OKGazette.com - Indie http://www.okgazette.com/oklahoma/articles.sec-51-1-indie.html <![CDATA[Manmade Objects - Monuments - ]]> No one wants to be forgotten; everyone wants some sort of legacy, a mark they leave behind as they exit this life for whatever lies beyond.

And for as long as there has been death, there have been monuments — whether austere or understated, abstract or concrete, prominent or tucked away in private — erected by the ones they loved to assure that remembrance, at least for a time.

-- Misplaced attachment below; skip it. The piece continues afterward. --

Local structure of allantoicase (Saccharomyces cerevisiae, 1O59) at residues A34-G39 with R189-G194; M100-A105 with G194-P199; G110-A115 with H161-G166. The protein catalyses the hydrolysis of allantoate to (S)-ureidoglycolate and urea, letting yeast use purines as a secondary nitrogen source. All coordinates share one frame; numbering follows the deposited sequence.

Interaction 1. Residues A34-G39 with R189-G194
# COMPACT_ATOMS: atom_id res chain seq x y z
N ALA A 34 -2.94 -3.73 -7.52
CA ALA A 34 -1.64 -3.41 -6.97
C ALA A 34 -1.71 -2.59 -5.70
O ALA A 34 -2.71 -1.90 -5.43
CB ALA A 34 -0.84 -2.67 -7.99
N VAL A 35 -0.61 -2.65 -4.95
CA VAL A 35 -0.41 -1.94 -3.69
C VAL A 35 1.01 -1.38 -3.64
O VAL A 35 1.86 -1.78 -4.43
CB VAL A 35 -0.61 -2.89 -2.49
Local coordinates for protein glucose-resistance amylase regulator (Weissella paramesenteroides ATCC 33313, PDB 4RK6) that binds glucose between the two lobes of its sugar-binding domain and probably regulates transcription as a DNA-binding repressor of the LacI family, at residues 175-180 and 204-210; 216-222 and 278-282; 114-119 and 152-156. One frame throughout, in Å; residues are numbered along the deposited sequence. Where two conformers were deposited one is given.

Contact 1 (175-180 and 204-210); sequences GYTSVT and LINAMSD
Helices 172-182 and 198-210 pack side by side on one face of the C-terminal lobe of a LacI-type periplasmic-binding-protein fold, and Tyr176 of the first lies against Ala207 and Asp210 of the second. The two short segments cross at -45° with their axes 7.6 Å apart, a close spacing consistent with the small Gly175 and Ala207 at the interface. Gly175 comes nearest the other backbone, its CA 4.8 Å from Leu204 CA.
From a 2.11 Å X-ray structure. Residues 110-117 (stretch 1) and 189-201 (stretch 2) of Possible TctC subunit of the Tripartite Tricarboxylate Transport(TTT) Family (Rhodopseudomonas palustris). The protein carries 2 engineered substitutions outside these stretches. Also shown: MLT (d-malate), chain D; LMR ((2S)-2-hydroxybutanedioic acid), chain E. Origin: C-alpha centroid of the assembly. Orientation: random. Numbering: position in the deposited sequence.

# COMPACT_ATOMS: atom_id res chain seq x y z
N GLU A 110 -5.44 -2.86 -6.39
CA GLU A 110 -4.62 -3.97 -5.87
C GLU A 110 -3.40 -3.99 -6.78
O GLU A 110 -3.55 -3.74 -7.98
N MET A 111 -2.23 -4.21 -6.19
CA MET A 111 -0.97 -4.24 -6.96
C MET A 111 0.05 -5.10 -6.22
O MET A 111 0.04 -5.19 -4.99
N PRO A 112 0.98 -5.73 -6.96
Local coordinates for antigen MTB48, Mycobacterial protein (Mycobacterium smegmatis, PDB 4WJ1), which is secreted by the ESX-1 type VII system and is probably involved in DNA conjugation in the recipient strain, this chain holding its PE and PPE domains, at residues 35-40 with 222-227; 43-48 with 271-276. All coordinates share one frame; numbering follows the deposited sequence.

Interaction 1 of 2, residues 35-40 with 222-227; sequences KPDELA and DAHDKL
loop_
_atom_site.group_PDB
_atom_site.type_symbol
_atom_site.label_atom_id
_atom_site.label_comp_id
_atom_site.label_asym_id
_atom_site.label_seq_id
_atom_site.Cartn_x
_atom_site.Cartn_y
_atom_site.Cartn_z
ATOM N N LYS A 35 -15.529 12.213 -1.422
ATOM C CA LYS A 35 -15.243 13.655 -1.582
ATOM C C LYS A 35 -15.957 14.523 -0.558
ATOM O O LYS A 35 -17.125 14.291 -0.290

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<![CDATA[Depth & Current - Dysrhythmia - ]]> "Overproduced" is a term thrown around all too indiscreetly nowadays, usually applied when the thing that sticks out about a song or album is how it sounds rather than how it is constructed. Yet some of the most compelling albums ever crafted embodied a certain aesthetic that was just as skillfully and meticulously put together as any Bob Dylan or Miles Davis record — which is to say production is as crucial to our enjoyment of music as much as anything else; it's also the most overlooked.]]> <![CDATA[The Electric Würms - "Heart of the Sunrise" - ]]> For a band so prolific, ambitious and endearingly experimental, it’s a wonder that more Flaming Lips side projects haven’t emerged over the years. Several dozen collaborations have come and gone, but rarely anything that wasn’t released under the official Lips’ umbrella. It makes sense, given that the Oklahoma natives have never shied away from casting a wide net in its 30-odd years.]]> <![CDATA[Weak Knees - “IceBevo” - ]]> Indie rock has been in a good place as of late. Not caring about being cool is the new cool, and a couple of dudes on guitar, bass and drums can make catchy, earworm songs without being armed to the gills with computer software and vintage synthesizers.]]> <![CDATA[Fiawna Forté - mi-MOH-suh-pud-EE-kuh: A Lo-Fi Album - ]]> When you have a voice as brawny and potent as Fiawna Forté’s, it’s tempting to let loose at every opportunity — let your hair down, unleash your cathartic howl and capitalize on your unusual skill. The Tulsa singer-songwriter’s 2010 debut album, Transitusdid exactly that; guitars were amplified to the max, and its songs were progressive in the sense that they built toward an inevitable release. The record operated largely within this traditional indie-rock framework, to the point where even its quieter moments couldn’t help but boil over.]]> <![CDATA[Idre - Idre - ]]> For a long time there, metal felt like it was on life support, relegated to the dankest of underground clubs and precious few high school loner iPods.]]> <![CDATA[Luna Moth - Celestial Shades - ]]> Luna Moth is no stranger to experimentation. Joey Paz’s Norman-based project began in 2010 with Shamanic Youtha 10-track exploration of layered guitar and pop deconstruction, but has since evolved into a fleshed-out four-piece. And while the ideas implemented have traversed a diverse range of genres, its conceptual foundation largely remains unchanged.]]> <![CDATA[IndianGiver - Understudies - ]]> There’s a difference between being derivative and being inspired by something, a line a lot of artists can’t seem to find — or at least don’t care to.]]> <![CDATA[Horse Thief – Fear in Bliss - ]]> Listening to Horse Thief’s previous release — the haphazardly melodramatic Grow Deep, Grow Wild — felt like a chore. Whatever potential the Oklahoma City folk-pop act demonstrated on the EP was obscured behind a formulaic, contrived and ultimately hollow cloud. But it at least offered a glimmer of promise for a band consisting of, frankly, five pretty talented dudes. Critics saw it; the band’s management saw it; its current label, Bella Union, saw it; and its increasingly fervid fan base saw it.]]> <![CDATA[Oklahoma Cloud Factory — Ancestral Ghosts - ]]>